Areas where the oil spread after the spill. See this map and others.
November is the month when thousands of migratory birds on the Pacific Flyway make their stop in the San Francisco Bay Area. It’s also the month when herring arrive in the Bay in gigantic schools – tons and tons of the tiny fish. It’s the month when salmon make their way into the bay, on their way to spawn upriver.
And November’s the month last year when the Cosco Busan crashed, leaking 53,000 gallons of black goo into San Francisco Bay.
So biologists will be particularly attentive this November, one year after the oil spill, to see if there’s a noticeable dip in the numbers of herring in the Bay, or the number of migratory birds that alight here.
The number of birds harmed by the oil spill is not really known. More than 2,000 birds were killed – but those are simply the birds that were identified, not the total number. Since many dead birds in remote areas were never found, and since predators took away many of the hurt birds, the estimate for the total number of birds harmed by the spill is many times higher than that. So researchers are conducting experiments to determine a provable, scientific estimate of the number of birds killed or harmed by the oil spill.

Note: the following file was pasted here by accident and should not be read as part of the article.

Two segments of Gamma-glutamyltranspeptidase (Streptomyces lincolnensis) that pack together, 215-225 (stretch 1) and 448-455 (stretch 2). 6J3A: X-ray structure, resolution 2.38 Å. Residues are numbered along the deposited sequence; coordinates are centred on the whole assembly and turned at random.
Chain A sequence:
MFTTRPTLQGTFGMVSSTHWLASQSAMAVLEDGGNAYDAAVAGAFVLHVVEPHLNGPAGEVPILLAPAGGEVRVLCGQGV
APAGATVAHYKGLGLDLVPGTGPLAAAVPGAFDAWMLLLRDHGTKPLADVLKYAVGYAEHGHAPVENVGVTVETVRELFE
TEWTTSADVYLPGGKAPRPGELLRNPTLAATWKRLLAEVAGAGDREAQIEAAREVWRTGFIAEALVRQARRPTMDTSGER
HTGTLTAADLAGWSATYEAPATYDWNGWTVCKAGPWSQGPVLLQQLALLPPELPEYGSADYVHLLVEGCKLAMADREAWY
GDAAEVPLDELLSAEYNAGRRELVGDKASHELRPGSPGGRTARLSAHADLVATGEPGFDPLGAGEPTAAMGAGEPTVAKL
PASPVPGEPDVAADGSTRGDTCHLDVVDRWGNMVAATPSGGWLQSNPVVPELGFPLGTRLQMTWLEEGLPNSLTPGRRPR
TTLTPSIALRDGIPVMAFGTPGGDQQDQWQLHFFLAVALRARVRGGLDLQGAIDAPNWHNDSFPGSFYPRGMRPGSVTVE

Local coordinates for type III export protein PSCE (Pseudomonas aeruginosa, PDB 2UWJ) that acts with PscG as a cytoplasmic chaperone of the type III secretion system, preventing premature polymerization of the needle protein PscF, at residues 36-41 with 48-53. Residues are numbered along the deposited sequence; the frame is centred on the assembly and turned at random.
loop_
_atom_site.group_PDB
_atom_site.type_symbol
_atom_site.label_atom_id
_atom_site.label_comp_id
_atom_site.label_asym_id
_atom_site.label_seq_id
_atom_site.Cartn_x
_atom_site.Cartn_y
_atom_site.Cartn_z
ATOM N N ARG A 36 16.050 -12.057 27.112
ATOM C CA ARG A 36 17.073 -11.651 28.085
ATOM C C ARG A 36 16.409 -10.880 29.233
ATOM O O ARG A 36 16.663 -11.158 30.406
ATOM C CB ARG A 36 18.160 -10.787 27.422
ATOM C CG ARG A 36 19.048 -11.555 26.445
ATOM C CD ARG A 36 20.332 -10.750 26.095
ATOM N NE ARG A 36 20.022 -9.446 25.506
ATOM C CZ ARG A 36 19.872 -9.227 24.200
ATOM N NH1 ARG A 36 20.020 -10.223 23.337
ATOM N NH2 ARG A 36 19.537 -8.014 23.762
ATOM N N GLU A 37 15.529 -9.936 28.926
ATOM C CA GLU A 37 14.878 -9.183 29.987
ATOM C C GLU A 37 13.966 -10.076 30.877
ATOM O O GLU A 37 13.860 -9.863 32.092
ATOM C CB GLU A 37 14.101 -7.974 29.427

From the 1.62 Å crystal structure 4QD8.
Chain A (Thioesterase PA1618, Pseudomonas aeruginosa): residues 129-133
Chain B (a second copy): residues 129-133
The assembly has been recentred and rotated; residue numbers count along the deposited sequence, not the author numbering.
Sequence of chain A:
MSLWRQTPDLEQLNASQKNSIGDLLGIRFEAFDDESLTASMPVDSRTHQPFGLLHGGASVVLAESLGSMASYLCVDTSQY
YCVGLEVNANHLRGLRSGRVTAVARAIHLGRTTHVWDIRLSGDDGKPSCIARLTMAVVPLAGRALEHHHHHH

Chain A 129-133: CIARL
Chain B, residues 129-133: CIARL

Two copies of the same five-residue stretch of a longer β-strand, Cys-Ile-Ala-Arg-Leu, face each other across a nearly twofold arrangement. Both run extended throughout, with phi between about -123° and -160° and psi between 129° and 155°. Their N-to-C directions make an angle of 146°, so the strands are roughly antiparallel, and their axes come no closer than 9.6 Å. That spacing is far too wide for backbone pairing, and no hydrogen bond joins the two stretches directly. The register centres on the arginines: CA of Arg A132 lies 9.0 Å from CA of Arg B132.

According to California Fish and Game scientist Julie Yamomoto, it only takes a spot of oil the size of a nickel to harm a bird. It’s not just uncomfortable, she says, it’s actually lethal – because the oil is like a hole in a wetsuit, and birds that have been oiled become hypothermic. And they also lose buoyancy, so birds can actually sink and drown in the ocean.
All the experiments and data on habitats, fish, birds and other wildlife will be compiled into something called the Natural Resource Damage Assessment.
It’s nicknamed NRDA (pronounced “nerd-a”) and that’s pretty apt. It’s a little wonky, to say the least. The data is supposed to be completed by the end of next year, and then the NRDA report is expected to be compiled and submitted sometime in 2010.
Listen to the Oil Spill Anniversary radio report online.